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M.Besant E.Walter
Jerusalem, the city of Herod and Saladin


Sir John Froissart's Chronicles of England, France, Spain and the Ajoining Countries from the latter part of the reign of Edward II to the coronation of Henry IV in 12 volumes 

Chronicles of Enguerrand De Monstrelet (Sir John Froissart's Chronicles continuation) in 13 volumes 

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M.Besant E.Walter
Jerusalem, the city of Herod and Saladin
page 451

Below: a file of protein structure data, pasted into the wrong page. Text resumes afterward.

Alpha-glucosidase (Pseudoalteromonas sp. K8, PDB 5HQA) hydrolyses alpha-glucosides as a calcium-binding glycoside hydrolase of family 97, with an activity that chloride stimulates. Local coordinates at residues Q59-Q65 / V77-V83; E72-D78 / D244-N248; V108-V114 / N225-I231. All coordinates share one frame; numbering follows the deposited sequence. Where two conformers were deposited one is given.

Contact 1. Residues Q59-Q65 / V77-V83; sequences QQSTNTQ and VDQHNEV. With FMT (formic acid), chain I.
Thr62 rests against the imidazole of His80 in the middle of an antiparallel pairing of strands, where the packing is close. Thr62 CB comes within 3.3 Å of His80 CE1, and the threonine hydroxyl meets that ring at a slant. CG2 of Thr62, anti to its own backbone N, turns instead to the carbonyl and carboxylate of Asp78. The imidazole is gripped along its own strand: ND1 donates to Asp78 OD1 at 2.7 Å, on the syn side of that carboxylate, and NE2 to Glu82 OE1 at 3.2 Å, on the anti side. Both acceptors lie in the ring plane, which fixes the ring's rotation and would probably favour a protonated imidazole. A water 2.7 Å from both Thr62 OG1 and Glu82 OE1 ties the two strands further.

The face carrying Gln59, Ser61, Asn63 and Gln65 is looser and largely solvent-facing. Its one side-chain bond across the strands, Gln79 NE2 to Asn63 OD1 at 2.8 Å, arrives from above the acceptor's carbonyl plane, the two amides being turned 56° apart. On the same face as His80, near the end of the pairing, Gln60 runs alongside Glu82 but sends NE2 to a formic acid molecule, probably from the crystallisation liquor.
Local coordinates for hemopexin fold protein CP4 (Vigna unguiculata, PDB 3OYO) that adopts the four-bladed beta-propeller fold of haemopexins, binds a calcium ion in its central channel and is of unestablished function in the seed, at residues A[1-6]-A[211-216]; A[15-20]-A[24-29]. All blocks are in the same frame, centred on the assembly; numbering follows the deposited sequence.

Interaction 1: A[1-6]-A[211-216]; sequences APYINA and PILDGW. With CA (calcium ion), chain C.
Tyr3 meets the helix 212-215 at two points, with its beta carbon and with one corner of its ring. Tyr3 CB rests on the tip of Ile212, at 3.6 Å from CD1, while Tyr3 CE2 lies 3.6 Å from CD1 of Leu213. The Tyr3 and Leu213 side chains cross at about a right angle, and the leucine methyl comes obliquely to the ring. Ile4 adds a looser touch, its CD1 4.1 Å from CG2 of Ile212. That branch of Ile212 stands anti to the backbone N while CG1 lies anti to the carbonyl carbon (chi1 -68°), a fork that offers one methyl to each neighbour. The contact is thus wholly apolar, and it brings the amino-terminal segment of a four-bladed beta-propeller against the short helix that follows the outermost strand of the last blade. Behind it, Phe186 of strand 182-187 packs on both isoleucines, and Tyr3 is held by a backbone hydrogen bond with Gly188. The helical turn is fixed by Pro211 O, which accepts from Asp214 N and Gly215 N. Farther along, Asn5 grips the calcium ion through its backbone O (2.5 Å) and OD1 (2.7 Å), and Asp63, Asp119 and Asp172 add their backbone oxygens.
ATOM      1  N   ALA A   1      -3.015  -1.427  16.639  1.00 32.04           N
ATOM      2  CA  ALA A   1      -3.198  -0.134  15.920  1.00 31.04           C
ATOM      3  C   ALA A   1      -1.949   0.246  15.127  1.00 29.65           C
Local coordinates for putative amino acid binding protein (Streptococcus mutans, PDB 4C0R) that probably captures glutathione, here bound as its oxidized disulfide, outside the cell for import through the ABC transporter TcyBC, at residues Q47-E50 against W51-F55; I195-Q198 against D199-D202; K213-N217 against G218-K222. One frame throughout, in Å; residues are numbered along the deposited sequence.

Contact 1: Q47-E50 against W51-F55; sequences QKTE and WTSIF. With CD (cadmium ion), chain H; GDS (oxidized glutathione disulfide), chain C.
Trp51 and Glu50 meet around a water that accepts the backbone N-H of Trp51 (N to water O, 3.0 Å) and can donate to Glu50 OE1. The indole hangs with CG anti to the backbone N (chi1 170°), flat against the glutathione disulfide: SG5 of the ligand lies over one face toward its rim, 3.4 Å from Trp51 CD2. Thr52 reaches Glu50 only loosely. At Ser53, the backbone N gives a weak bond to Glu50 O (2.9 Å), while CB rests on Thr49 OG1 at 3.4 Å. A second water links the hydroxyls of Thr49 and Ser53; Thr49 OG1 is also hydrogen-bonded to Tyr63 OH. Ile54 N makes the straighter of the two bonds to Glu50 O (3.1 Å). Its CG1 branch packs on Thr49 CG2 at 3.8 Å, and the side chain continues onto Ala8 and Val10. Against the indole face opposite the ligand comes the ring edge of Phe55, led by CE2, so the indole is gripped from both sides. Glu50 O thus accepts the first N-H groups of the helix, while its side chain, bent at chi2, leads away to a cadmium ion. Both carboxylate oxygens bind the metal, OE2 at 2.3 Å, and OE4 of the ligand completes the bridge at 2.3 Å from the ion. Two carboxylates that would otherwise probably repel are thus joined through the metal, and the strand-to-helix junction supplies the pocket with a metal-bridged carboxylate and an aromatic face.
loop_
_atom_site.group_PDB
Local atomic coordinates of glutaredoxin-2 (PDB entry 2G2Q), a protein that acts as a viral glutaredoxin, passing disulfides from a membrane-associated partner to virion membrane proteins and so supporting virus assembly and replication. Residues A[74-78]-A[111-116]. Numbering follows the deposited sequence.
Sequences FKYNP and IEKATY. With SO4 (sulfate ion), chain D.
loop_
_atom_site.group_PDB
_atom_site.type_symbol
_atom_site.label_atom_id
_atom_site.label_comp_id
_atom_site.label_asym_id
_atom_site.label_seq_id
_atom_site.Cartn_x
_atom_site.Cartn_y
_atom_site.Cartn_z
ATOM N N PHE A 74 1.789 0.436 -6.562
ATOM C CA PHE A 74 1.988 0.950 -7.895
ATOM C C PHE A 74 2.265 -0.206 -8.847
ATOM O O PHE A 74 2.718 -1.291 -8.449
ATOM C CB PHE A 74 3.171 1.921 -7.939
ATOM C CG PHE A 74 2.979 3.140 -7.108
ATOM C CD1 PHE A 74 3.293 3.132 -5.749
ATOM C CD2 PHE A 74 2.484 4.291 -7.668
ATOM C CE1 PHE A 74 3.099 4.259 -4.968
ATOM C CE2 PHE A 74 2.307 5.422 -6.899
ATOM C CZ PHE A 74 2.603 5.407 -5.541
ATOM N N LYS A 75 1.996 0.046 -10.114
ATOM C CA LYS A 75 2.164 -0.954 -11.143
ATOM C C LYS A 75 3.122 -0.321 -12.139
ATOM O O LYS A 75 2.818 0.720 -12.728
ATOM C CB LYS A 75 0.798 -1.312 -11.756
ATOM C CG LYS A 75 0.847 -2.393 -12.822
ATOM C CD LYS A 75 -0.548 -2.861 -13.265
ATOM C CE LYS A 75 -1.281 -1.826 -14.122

of pilgrimage to Palestine ; but it does not appear that manypilgrims went ; and boxes were placed in all the churches to collect money ; but it is not certain that much money was put into them. Then Fulke de Neuilly, the most eloquent priest of the time, was sent to preach a crusade, and succeeded in fanning the embers of the crusading enthusiasm once more into an evanescent and short-lived flame. How little of religious zeal there was in the movement may be judged by the sequel, and we cannot here delay to detail the progress of the Crusade which ended in the conquest of Constantinople. No history can be found more picturesque, more full of incident, and more illustrative of the manners and thoughts of the time; but it does not concern Jerusalem. An old empire fell, and a new one was founded, but Christendom was outraged by the spectacle of an expedition which started full of zeal for the conquest of the Holy Land, and was diverted from its original purposes to serve the ambition of its leaders, and the avarice of a commercial city. Egypt and Syria, meantime, were kept quiet from war by troubles not caused by man. The Nile ceased for a time to overflow, and a fearful famine, a famine of which the records speak as dreadful beyond all comparison, set in ; during this men kept themselves alive by eating the flesh of those who died, while the cities were filled with corpses, and the river bore down on its tide dead bodies as numerous as the lilies which bloom on its surface in spring. And before the famine, which extended over Syria as well, had ceased, an earthquake shook the country from end to end. Damascus, Tyre, Nablous, were heaps of ruins ; the walls of Acre and Tripoli fell down; Jerusalem alone seemed spared, and there the Christian and the Mohammedan met together, still trembling with fear, to thank God for their safety. The sums of money which Fulke de Neuilly had raised in his preaching were spent in repairing the walls which had fallen, and the knights sent messengers in all directions to implore the assistance of the West.

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